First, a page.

But what about the lower row? Every Sprint delivers something better, but also a different product, so you never build on top of what you already have. Every “stage” requires starting from scratch again. It does not qualify as incremental because it does not possess any of the three properties described above. It does not make any sense at all. Maybe the author was trying to communicate the idea of growth or increase, but it just did not work. This unfortunate example is still today being referenced by many enthusiastic Agile fans, but it is a false analogy and a big source of confusion and misunderstanding.

Back to our chocolate cake, if we were to deliver it incrementally, we would have to mix the ingredients, bake and serve one slice at the time. Now we have got ourselves real increments:

  1. Every slice is a fully functional unit with its business value (you can eat it!).
  2. Every slice is a step forward the completion of the product (five slices to go!).
  3. The fate of any single slice will not affect the final product: we could skip, delay or reshuffle the baking order and still get a sweet cake.

But although the concept is simple, it is the most challenging obstacle when developing software with Scrum and it requires overcoming an immense mental gap between paradigms. It is not just a matter of practice; our culture is shaped by the concepts of planning, anticipation, and control. Our daily lives are a constant projection to the future, and so project managers are supposed to be thinking ahead of the events all the time; software developers should write code preventing “any” situation and so on.

The practice of “incremental delivery” is in frontal opposition to these notions and it demands an immense effort to be comprehended and master.

On the technical side of the issue, increments imply higher implementation costs and technical debt. Such a delivery technique means rewriting, adapting, expanding or deleting stuff that took you already a lot of time to develop. Programmers have less time and a reduced big-picture perspective, and quality suffers. Time and effort multiply by the number of times the customer changes his mind or the market shifts course, but that is the price of uncertainty and customer-driven development. Should you have a complete, well-defined product in a stable market, in a world that does not change, then incremental deliveries are not recommended.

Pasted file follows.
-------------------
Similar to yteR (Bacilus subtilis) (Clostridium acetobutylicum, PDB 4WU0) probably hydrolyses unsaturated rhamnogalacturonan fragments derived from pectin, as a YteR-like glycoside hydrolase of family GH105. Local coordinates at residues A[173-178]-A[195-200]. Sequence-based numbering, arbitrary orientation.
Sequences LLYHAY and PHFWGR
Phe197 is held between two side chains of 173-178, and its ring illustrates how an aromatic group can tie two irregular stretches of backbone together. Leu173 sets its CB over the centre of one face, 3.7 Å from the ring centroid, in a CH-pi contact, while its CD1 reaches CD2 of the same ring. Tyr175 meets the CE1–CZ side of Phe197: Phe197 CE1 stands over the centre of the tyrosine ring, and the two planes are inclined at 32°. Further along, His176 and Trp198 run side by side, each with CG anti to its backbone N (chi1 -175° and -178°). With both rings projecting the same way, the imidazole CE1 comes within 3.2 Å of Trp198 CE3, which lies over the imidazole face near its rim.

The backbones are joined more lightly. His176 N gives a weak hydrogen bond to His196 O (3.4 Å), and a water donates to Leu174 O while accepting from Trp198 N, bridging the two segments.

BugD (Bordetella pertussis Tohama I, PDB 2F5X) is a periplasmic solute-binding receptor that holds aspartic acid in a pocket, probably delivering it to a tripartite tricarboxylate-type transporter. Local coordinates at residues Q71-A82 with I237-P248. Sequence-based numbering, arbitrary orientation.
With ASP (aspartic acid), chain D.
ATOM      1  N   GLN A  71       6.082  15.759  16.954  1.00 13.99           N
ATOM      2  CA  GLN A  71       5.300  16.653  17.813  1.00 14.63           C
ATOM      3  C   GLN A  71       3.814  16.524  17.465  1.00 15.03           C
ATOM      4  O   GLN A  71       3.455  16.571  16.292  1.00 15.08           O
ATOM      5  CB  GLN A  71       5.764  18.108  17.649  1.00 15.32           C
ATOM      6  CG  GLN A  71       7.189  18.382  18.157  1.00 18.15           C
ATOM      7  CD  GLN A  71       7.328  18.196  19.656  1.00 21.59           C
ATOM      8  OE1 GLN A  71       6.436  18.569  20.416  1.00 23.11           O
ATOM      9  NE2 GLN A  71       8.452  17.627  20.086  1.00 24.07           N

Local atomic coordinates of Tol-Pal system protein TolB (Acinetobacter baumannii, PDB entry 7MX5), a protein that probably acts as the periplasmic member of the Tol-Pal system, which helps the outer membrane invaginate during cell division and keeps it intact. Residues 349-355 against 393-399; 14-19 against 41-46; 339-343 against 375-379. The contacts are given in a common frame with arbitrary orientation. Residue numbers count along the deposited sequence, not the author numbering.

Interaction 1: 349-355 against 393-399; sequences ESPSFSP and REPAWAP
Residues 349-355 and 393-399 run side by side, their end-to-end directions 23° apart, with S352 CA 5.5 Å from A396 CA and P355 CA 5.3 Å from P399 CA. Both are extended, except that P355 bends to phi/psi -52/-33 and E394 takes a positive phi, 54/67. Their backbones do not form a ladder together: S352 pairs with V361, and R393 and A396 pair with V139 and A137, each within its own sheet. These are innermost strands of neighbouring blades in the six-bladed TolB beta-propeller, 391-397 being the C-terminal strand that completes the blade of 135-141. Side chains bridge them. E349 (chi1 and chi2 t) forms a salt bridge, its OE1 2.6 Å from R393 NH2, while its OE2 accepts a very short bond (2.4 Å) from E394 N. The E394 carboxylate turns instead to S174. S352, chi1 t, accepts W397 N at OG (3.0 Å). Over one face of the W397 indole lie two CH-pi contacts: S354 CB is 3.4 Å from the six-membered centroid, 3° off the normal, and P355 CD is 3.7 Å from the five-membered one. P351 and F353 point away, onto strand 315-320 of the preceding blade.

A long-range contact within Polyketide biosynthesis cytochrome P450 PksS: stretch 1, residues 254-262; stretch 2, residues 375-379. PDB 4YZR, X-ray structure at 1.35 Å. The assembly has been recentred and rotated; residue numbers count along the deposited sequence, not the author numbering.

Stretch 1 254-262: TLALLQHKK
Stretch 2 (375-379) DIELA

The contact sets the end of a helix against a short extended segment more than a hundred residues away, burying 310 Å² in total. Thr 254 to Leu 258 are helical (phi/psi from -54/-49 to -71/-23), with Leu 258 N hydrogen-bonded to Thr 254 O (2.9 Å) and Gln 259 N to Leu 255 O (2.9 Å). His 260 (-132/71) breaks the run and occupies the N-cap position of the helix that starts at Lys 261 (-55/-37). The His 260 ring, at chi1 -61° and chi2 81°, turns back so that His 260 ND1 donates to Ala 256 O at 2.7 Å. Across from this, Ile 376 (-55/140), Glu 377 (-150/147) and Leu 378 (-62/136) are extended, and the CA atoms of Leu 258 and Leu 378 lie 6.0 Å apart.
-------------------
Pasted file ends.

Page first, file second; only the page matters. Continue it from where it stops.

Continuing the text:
Last but not least, it is imperative to understand that this approach is not suitable for every product, and that is why (almost all) airplanes, cars, houses, and still many software products cannot and are not built using Scrum. As I write, many companies are forcing their ways into Scrum or Kanban, based on the old (misguiding) strategy of “divide and conquer” when in fact, incremental delivery has little or no relation to it. The impact in the business is terrible because most teams and products will not fit into the idea of “minimum viable product.” The incremental method is especially convenient for complex, ever-changing environments where you cannot or will not commit far into the future. Tangible goods, heavily law-regulated products (banking, security, etc.) and fully specified software are usually not eligible for it.


In conclusion “incremental delivery” means delivering working software on every Sprint, but it is a concept hard to grasp. It can be beneficial and productive, but like any other tool, it has limitations and conditions. It is crucial to recognize the environment in which increments thrive and the scope of the approach. If your situation is stable, with low uncertainty and the product can be thoroughly specified, incremental delivery makes no sense for you and you should not force the existing production methods to fit into it. Under any other conditions, you should seriously consider how you could benefit from it.